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Updated June 3, 2012, 4:12 pm betterhomesgardens
Like a salad with extra crunch? Get fresh with your vegie patch.
Climate: Grows in all areas except tropical, dry subtropical and the hotter parts of semi-arid areas. Best in cooler, temperate climates.
Planting: In cold areas, sow seed from spring to early summer; in frost-free areas, from late winter to late summer. Sow into trays and transplant seedlings into small pots. When big enough, plant in free-draining soil with lots of rotted manure and a ration of complete plant food.
Growing: Always keep plants moist - you may have to water daily in summer. After planting out, feed every three weeks with soluble or liquid fertiliser. Slugs and snails will damage stems and a leaf-spotting fungus may attack the plant. It can be controlled with fungicide. To harvest, cut the whole plant at ground level or remove outside stems as needed.
Climate: Suitable for all climate zones. Grow year round in the tropics and northern subtropics, in warm seasons elsewhere.
Planting: Sow seed 50-75cm apart. Soil must be enriched with rotted manure and/or compost and must drain freely.
Growing: Keep evenly moist, applying more water as summer approaches. Mulch with straw, compost or rotted manure. Feed every three to four months with liquid or soluble fertiliser, or complete plant food. Pumpkin beetle, aphids and spider mite. Mildew strikes foliage in humid weather; control it with a suitable fungicide. To harvest, pick before the fruit becomes too big. Very large ones are tough and can be bitter.
Climate: Lettuces can be grown in all areas.
Planting: Except where winters are very cold, sow seeds directly, thinly, where they are to grow. In cold areas, sow indoors and transplant seedlings when they are big enough. In hot areas, don't sow during summer. Sow into friable, very fertile soil that's well dug over and barely cover the seed. Keep the soil evenly moist. If you eat a lot of lettuce, a good way to keep them coming is to sow in metre-long rows, sowing the next row when the previous has germinated. Lettuces grow very well in pots. Use wide containers for the best results.
Growing: Thin seedlings to about 2cm apart. As they grow, continue to thin them, using the tender thinnings in salads. Don't overcrowd plants or they'll be susceptible to fungus diseases in humid weather. Never allow them to dry out and keep competing weeds down. Feed them weekly or fortnightly with high-nitrogen, soluble plant food. Watch for cabbage moth and cabbage white butterflies, caterpillars, grasshoppers, snails and slugs, which eat holes in the leaves. Aphids can transmit diseases and stunt growth, and mildew can be a problem in humid weather. To harvest, the outer leaves of loose-leaf lettuces can be picked as needed. Harvest hearting types when the size is satisfactory.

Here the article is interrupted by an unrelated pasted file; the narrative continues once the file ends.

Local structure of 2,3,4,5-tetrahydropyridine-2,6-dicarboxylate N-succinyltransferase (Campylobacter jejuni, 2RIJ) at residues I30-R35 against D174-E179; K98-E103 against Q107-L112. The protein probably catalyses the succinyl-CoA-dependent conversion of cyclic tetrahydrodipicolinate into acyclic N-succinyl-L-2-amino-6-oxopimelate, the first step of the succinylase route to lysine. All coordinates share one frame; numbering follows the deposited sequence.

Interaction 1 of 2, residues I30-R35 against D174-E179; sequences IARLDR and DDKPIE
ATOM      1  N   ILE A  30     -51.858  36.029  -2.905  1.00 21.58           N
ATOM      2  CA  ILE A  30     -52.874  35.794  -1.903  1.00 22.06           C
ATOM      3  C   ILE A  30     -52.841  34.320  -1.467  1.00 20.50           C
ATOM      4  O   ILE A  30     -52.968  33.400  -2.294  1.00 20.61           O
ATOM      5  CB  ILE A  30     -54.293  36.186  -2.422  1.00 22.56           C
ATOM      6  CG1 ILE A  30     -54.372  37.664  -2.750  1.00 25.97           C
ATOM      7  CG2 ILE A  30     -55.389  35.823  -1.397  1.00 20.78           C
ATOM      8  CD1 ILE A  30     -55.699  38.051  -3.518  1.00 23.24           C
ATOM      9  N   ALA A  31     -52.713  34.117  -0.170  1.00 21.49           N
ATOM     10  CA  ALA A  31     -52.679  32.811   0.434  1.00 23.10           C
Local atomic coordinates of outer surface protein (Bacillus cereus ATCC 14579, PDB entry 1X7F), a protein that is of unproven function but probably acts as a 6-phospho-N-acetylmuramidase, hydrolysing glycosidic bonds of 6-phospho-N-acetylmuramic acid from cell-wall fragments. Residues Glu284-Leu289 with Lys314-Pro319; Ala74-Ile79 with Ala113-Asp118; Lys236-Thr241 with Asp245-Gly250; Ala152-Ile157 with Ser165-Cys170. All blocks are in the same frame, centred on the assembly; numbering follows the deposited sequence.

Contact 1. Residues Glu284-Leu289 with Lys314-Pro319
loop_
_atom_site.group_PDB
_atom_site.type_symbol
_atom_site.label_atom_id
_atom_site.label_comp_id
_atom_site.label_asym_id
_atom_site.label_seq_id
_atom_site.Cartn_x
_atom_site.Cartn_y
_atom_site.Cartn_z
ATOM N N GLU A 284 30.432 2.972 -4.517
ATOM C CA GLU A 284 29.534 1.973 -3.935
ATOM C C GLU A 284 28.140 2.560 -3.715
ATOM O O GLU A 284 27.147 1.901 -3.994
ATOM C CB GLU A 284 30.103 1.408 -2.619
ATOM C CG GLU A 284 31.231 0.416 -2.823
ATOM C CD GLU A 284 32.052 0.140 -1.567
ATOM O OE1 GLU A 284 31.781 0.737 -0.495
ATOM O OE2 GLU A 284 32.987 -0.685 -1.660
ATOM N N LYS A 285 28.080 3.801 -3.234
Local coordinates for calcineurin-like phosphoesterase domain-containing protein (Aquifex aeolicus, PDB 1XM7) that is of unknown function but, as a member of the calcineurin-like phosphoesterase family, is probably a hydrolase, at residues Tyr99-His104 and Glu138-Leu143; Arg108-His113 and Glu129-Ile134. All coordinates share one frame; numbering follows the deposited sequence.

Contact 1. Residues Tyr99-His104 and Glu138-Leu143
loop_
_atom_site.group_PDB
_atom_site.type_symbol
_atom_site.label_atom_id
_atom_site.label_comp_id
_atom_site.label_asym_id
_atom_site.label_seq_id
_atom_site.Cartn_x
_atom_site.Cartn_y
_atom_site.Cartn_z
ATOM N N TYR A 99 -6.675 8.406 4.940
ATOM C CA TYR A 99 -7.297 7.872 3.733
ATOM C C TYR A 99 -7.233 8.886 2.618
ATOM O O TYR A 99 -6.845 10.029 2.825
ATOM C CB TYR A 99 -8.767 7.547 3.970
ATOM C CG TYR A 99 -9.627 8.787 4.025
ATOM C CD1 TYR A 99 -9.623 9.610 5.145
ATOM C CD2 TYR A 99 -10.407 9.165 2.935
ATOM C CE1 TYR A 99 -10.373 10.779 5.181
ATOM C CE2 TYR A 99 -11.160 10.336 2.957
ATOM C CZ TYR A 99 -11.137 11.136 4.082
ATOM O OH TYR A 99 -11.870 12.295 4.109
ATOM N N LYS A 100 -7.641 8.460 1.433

Climate: Suitable for all zones.
Planting: Two to four plants are usually enough. Enrich the soil with rotted manure - dig it in a month before planting. Tall-growing types will need the support of at least one 2m tall stake, but a teepee arrangement of three stakes can be better. Put the stakes in place before planting the tomatoes. In the tropics and other frost-free areas, tomatoes can be grown year round. In cooler climates, plant them out only when you're certain night temperatures are always above 7C.
Growing: Keep the soil evenly moist and mulch around the plants with straw or compost. If weeds appear, pull rather than dig them out as tomatoes have roots at the surface. Tomatoes are heavy feeders, so feed monthly with soluble tomato food (a low-nitrogen, high-phosphorus fertiliser that encourages flowering and fruiting). Pinching out most laterals (shoots that appear at leaf junctions) produces better sized fruit. Fruit fly, caterpillars, aphids, thrips and mites may all attack tomatoes and the plants are also susceptible to a number of virus diseases and rots. Growing the plants in well-drained soil and in full sun is your best defence. Pick when ripe. In warm climates, the fruiting season is quite long. The best flavoured fruit is fully vine ripened.
Source: Gardening: A Commonsense Guide (Murdoch Books)